Experiencing in Tea Ceremony in Kyoto
Recently I had a chance to experience one of Japan’s most well-known traditional cultural activities: a tea ceremony.
And where else can you do this better than in Kyoto – Japan’s center of tea ceremony. Kyoto was where the tea ceremony was born and remains its spiritual heart.
Having witnessed or taken part in the Japanese Tea Ceremony only once, one will come to understand that in Japan, serving tea is an art and a spiritual discipline.
What is a Japanese Tea Ceremony?
The Japanese tea ceremony is a ritual of preparing and serving Japanese green tea (Matcha), together with traditional Japanese sweets to balance with the bitter taste of the tea.
Preparing tea in this ceremony means pouring all one’s attention into the predefined movements.
The whole process is not about drinking tea, but is about aesthetics, preparing a bowl of tea from one’s heart.
The host of the ceremony always considers the guests with every movement and gesture.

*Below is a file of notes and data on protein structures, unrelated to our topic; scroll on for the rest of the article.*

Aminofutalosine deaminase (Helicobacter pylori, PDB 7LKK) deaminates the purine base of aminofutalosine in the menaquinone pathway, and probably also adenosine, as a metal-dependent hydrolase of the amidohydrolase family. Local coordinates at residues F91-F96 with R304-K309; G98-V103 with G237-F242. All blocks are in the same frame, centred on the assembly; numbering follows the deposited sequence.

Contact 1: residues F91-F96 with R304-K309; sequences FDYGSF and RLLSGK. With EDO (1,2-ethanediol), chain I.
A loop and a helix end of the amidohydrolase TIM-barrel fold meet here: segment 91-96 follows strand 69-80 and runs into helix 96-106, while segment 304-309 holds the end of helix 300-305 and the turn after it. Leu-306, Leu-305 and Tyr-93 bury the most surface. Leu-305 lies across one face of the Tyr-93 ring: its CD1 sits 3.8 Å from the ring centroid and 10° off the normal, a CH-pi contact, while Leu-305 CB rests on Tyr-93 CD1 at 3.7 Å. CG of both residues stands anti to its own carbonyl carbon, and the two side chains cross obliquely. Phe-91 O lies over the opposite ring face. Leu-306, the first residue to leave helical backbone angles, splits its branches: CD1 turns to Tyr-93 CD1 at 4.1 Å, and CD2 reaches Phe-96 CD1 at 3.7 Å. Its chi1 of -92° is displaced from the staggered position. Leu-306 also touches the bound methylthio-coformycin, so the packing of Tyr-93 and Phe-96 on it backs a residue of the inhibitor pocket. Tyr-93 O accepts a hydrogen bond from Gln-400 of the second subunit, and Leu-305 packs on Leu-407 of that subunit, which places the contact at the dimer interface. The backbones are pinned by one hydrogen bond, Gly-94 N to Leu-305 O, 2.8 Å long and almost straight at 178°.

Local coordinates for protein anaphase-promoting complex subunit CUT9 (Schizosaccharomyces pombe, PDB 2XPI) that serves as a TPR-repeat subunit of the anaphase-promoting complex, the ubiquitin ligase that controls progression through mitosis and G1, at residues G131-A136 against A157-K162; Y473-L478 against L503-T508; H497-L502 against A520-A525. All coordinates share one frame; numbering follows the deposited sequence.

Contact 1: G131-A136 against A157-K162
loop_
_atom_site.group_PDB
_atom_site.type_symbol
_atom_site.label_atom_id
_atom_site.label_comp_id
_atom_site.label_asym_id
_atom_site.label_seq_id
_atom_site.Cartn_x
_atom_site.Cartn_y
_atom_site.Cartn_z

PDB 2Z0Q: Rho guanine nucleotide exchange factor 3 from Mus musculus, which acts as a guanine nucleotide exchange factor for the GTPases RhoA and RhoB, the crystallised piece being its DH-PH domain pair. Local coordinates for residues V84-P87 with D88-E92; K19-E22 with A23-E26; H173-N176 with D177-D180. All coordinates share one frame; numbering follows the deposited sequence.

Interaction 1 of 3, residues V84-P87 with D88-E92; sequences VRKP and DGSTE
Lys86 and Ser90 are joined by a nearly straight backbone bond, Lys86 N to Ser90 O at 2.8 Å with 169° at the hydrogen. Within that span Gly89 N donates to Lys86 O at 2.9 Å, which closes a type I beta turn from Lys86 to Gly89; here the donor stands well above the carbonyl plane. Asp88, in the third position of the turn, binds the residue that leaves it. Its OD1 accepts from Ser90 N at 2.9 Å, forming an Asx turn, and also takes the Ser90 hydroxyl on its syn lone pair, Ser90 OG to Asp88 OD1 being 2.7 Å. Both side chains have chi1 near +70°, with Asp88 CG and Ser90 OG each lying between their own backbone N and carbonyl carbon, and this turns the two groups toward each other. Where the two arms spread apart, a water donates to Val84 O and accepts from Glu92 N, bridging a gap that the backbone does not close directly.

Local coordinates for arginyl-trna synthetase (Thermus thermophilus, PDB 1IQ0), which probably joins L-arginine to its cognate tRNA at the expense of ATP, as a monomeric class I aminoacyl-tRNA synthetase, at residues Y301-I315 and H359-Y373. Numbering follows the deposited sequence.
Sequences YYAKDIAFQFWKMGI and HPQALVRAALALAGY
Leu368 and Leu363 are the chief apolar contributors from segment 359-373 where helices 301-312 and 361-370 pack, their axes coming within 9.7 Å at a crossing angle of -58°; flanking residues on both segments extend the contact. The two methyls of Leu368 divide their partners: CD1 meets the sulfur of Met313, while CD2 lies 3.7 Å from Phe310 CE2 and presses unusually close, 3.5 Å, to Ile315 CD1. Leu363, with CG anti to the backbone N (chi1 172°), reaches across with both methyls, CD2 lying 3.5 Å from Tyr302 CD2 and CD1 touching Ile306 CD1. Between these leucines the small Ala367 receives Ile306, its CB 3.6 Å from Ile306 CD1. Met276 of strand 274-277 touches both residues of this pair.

Even the placement of the tea utensils is considered from the guests view point (angle), especially the main guests called the Shokyaku.
Overall it is a quiet celebration performed with grace and beauty, an experience of mindfulness, respect and a focus on the now.
In reality this prodecure can take up to 4 hours. For tourists the session lasts 45 minutes to one hour maximum.
The 4 Principals of a Japanese Tea Ceremony
The essence of the Japanese tea ceremony is reflected in 4 main principles:
1. Harmony (with other people and with nature)
2. Respect (of others)
3. Purity (of the mind and the senses)
4. Tranquility (peace of mind and appreciation of nature’s abundance).
So what happens during the ceremony?
Before the ceremony begins, guests gather in a special room set up by the host, known as a machiai.
The tea master will explain the decoration of the room and also tell you how to sit. Even though you are required to sit on your feet, you can always change it later in case you gonna feel uncomfortable.
I did, because after a while my feet and legs felt numb….ouch!
Before starting with the tea preparation, you will be given some idea about the tea ceremony (history, and utentsils). You can ask as many questions as you want!
The remaining 30 minutes are split into two parts: 1. Watching the demonstration. 2. DIY – prepare your own tea!